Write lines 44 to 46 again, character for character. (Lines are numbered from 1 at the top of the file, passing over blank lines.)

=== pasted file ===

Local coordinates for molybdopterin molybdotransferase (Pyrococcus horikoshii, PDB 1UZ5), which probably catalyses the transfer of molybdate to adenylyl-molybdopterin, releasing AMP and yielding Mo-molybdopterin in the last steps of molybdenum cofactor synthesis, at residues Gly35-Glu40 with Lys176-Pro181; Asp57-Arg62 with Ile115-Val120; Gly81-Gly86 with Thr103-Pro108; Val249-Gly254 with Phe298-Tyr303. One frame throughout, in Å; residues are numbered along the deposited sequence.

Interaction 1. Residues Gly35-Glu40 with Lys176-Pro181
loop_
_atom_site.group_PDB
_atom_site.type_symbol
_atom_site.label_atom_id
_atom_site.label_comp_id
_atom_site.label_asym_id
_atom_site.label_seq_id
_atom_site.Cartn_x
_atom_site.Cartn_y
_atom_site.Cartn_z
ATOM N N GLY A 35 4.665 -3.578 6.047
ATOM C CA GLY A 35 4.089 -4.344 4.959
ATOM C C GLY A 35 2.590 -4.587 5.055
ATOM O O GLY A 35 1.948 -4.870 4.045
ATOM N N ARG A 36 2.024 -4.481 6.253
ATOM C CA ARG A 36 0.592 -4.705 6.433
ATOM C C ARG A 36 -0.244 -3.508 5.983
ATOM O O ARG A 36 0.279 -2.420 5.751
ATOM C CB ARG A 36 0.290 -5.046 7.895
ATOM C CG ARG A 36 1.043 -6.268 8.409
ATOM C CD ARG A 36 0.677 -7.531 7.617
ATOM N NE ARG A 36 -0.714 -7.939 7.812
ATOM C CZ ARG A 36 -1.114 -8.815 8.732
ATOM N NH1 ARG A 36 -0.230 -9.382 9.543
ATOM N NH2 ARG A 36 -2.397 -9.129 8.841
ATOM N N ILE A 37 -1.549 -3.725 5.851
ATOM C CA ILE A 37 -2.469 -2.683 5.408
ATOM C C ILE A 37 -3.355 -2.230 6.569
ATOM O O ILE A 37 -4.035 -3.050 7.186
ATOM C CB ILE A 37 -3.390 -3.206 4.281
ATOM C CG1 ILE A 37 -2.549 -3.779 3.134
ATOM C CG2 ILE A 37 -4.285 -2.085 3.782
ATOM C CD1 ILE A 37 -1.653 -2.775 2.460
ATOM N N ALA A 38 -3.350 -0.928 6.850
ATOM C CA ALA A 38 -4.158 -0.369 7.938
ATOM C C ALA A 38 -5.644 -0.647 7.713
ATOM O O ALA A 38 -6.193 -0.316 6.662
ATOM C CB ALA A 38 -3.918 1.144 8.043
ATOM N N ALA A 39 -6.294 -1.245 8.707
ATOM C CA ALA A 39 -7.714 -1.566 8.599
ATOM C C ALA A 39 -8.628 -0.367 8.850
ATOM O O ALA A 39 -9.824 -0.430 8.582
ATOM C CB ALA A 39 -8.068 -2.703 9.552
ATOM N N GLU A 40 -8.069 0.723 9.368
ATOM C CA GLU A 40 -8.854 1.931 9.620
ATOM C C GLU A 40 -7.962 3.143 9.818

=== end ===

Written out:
ATOM O O ALA A 39 -9.824 -0.430 8.582
ATOM C CB ALA A 39 -8.068 -2.703 9.552
ATOM N N GLU A 40 -8.069 0.723 9.368